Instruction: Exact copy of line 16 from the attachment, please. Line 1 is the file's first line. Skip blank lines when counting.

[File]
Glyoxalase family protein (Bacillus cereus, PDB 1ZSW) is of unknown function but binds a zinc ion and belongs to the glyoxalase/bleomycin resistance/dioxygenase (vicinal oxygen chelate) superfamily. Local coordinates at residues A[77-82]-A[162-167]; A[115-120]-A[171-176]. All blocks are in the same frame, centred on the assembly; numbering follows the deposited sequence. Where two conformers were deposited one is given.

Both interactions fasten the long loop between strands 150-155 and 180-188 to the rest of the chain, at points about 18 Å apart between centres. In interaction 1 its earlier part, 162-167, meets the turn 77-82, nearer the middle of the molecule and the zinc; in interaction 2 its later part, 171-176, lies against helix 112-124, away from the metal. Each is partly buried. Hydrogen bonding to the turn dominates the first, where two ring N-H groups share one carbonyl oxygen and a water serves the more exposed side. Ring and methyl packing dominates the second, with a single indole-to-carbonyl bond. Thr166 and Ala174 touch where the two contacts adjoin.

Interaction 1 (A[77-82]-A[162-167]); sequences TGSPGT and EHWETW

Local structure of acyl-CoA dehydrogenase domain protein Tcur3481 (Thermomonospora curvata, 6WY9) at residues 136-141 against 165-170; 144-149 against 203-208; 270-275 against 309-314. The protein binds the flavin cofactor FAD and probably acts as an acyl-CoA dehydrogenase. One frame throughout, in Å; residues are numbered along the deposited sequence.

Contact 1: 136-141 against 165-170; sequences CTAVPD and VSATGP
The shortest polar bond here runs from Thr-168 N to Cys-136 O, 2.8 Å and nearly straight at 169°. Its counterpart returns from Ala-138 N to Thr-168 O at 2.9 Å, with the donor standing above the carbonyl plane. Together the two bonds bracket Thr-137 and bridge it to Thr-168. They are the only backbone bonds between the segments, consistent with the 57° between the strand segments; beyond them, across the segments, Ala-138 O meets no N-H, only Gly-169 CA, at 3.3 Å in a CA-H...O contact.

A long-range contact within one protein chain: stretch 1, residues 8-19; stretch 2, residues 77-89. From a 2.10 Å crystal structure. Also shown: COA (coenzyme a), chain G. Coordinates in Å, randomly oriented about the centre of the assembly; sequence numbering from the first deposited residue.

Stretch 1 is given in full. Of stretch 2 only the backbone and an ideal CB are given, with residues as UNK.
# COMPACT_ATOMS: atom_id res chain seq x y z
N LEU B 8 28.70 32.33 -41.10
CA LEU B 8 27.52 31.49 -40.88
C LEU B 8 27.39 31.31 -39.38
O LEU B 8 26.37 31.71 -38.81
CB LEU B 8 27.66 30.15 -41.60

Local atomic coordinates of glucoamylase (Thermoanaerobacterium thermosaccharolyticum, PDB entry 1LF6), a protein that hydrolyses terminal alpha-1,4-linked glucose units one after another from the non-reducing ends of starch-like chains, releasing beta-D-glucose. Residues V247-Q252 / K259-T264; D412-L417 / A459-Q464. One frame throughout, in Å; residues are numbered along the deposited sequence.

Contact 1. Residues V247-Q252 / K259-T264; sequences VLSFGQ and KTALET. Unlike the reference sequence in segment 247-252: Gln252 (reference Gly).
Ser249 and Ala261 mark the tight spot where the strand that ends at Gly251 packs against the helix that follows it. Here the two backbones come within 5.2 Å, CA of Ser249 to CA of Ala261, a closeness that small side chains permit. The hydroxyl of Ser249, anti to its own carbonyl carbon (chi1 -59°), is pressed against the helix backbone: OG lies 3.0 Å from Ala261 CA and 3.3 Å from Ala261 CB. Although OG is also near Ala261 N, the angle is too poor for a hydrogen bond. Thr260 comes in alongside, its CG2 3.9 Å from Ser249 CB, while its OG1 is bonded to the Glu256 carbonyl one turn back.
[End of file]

Contact 1. Residues V247-Q252 / K259-T264; sequences VLSFGQ and KTALET. Unlike the reference sequence in segment 247-252: Gln252 (reference Gly).